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NYers Of The Week: Monica Yunus And Camille Zamora Work Year Round To Connect Art To City

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If you're a New Yorker, you've probably already heard music from Sing for Hope, the group that put 88 pianos on city streets the last few summers, giving anyone the chance to tickle the ivories. It's just a part of their mission to bring the arts to all five boroughs. NY1's John Schiumo filed the following report, which was shot, written and edited by Rachel Smith.

Monica Yunus and Camille Zamora know how to get New Yorkers singing.

The women founded Sing for Hope, the nonprofit most known for adding 88 pianos to New York's landscape in the summer. But they don't just make music in the summertime.

"The mission of the organization is to make arts accessible to everyone, and that means all five boroughs, so we really try to spread it across," Yunus says.

That means bringing together more than 1,000 volunteer artists to perform at schools, hospitals, firehouses, anywhere in need of a song.

Sing for Hope's youth choir gathered on a recent weekday at Bryant Park to sing carols for commuters.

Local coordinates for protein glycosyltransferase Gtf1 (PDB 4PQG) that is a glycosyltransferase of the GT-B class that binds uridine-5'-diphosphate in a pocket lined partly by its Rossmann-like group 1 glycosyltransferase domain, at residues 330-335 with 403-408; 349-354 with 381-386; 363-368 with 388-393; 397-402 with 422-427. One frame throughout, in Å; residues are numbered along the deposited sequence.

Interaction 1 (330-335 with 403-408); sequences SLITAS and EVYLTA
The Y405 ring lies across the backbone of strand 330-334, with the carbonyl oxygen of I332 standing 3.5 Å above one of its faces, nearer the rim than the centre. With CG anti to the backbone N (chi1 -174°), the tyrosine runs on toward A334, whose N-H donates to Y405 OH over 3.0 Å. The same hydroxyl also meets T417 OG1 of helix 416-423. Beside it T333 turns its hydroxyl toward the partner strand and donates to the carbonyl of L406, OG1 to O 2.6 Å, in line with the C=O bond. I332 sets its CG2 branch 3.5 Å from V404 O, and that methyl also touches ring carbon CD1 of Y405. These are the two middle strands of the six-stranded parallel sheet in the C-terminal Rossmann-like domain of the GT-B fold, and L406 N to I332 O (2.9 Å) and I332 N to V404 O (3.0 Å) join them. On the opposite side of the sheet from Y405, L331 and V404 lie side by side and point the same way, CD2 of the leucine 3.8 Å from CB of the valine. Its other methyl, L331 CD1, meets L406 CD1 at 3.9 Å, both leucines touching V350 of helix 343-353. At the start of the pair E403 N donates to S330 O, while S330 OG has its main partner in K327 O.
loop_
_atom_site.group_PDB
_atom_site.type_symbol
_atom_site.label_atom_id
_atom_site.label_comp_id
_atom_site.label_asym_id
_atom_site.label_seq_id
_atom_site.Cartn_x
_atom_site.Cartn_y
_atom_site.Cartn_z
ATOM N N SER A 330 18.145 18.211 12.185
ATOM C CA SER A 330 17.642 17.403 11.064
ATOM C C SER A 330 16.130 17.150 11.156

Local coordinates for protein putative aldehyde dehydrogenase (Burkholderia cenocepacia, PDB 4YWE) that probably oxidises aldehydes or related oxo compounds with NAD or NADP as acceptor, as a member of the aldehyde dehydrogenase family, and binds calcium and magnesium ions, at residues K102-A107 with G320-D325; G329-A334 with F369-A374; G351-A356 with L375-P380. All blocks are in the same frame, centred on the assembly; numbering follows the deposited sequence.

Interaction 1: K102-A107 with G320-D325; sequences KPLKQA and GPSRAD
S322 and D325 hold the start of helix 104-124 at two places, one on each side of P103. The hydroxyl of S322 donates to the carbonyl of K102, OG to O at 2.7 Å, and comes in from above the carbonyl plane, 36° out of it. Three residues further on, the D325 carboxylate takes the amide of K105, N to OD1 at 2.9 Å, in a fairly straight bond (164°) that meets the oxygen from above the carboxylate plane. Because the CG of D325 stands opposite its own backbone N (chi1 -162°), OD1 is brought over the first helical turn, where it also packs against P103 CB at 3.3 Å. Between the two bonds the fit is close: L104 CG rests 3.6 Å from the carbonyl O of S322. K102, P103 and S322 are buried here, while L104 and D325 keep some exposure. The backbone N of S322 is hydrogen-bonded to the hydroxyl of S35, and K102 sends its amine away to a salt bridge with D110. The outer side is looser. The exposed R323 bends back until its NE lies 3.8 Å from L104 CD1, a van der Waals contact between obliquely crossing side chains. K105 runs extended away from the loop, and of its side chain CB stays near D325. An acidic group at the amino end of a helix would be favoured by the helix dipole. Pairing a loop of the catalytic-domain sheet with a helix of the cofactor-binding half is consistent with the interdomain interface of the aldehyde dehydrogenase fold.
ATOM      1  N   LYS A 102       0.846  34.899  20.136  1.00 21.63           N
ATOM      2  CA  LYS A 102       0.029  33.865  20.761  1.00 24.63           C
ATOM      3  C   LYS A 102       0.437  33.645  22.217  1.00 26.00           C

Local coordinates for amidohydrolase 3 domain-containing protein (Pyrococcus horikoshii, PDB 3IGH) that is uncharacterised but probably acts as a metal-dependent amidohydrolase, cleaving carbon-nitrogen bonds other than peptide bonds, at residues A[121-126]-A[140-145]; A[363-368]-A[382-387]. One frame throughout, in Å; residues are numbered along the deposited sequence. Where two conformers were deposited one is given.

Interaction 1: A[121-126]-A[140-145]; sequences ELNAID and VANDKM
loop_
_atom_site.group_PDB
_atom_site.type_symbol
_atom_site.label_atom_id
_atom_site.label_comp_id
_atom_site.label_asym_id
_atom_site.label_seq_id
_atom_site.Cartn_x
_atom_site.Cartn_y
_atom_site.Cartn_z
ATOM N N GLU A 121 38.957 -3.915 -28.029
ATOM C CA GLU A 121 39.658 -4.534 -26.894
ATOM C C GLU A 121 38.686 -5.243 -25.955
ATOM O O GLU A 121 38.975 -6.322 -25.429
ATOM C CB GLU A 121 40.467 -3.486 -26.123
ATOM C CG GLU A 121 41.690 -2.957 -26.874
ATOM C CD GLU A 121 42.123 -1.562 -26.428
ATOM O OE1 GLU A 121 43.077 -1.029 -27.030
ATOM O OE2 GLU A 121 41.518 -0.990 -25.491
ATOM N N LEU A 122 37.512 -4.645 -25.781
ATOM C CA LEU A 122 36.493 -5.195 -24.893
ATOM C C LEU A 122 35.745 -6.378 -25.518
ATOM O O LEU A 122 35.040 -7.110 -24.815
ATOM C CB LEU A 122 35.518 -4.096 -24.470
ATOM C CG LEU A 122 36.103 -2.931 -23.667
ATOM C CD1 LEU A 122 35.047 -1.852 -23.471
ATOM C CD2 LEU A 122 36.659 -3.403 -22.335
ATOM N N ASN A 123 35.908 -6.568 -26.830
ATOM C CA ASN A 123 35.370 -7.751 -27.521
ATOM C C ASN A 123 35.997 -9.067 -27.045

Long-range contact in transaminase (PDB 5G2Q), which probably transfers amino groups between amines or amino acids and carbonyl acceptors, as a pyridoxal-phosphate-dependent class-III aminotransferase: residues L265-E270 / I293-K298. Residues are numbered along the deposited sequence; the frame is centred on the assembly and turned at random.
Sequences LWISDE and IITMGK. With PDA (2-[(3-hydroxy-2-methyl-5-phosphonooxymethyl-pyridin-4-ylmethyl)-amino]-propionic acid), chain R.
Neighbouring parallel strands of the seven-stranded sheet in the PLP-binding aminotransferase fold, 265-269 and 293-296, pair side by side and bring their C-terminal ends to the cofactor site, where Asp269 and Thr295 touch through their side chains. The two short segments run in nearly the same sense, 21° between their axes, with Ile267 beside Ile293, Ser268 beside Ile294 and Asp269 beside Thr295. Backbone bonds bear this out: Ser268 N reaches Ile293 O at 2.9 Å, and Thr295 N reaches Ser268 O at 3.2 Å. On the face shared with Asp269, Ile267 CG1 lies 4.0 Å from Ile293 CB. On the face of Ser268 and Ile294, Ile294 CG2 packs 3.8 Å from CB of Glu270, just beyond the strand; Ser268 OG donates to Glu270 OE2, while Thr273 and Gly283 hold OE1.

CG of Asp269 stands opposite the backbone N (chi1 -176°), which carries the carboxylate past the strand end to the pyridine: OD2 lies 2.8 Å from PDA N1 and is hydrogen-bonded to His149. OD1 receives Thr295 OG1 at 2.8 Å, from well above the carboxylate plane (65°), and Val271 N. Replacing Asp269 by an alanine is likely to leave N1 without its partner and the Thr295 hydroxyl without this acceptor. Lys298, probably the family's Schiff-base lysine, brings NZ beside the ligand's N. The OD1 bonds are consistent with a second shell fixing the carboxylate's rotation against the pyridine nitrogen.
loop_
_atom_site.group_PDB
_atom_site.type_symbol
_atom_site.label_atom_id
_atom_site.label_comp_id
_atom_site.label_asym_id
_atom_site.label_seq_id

In Flatiron, it meant bringing live opera to the United Cerebral Palsy's care center.

"I love these moments when you can have just focus in a room, and everybody's participating and making music," says Rebecca Ringle, an opera singer and a volunteer. "I will love that 'til the day I die."

"I just loved to be that interactive, to be joy, to be some healing moment in people's day," says Monique McDonald, an opera singer and a volunteer.

It's a moment shared by everyone in the room, including Cheryl Morris Johnson, who performed for the performers.

"It almost made me cry when they started doing it," she says. "It's a joyful feeling for me."

That feeling is what Sing for Hope is all about.

The group also spreads cheer with puppets, painters and circus acts.

"It's about communicating and expressing yourself through an art form," Yunus said.

"I think that the arts are so much a part of what makes us human and just a simple and easy way for people to connect," Zamora said.

So, for connecting art to the city all year round, Monica Yunus and Camille Zamora are our New Yorkers of the Week.


For more information about volunteer opportunities with Sing for Hope, visit

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